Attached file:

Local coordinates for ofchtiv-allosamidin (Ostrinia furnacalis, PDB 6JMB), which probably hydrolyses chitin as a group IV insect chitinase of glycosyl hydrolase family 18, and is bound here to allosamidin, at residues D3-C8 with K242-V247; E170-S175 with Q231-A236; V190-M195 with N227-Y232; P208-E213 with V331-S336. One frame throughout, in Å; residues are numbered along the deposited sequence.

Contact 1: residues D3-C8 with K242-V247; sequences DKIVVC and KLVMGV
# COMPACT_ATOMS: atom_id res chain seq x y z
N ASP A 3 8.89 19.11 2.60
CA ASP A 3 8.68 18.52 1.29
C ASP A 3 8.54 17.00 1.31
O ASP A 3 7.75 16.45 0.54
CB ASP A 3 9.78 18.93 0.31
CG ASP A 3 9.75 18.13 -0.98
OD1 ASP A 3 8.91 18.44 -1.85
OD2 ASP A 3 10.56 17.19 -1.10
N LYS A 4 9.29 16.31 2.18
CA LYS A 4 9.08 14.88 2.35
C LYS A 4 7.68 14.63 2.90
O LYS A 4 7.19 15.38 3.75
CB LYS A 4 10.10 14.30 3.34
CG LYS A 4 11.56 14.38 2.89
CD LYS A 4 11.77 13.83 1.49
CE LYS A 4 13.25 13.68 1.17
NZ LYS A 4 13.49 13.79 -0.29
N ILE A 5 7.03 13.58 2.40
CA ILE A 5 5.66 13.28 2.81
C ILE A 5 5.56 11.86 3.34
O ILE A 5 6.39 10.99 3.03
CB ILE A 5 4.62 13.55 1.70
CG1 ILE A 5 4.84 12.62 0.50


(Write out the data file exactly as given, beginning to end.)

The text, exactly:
Local coordinates for ofchtiv-allosamidin (Ostrinia furnacalis, PDB 6JMB), which probably hydrolyses chitin as a group IV insect chitinase of glycosyl hydrolase family 18, and is bound here to allosamidin, at residues D3-C8 with K242-V247; E170-S175 with Q231-A236; V190-M195 with N227-Y232; P208-E213 with V331-S336. One frame throughout, in Å; residues are numbered along the deposited sequence.

Contact 1: residues D3-C8 with K242-V247; sequences DKIVVC and KLVMGV
# COMPACT_ATOMS: atom_id res chain seq x y z
N ASP A 3 8.89 19.11 2.60
CA ASP A 3 8.68 18.52 1.29
C ASP A 3 8.54 17.00 1.31
O ASP A 3 7.75 16.45 0.54
CB ASP A 3 9.78 18.93 0.31
CG ASP A 3 9.75 18.13 -0.98
OD1 ASP A 3 8.91 18.44 -1.85
OD2 ASP A 3 10.56 17.19 -1.10
N LYS A 4 9.29 16.31 2.18
CA LYS A 4 9.08 14.88 2.35
C LYS A 4 7.68 14.63 2.90
O LYS A 4 7.19 15.38 3.75
CB LYS A 4 10.10 14.30 3.34
CG LYS A 4 11.56 14.38 2.89
CD LYS A 4 11.77 13.83 1.49
CE LYS A 4 13.25 13.68 1.17
NZ LYS A 4 13.49 13.79 -0.29
N ILE A 5 7.03 13.58 2.40
CA ILE A 5 5.66 13.28 2.81
C ILE A 5 5.56 11.86 3.34
O ILE A 5 6.39 10.99 3.03
CB ILE A 5 4.62 13.55 1.70
CG1 ILE A 5 4.84 12.62 0.50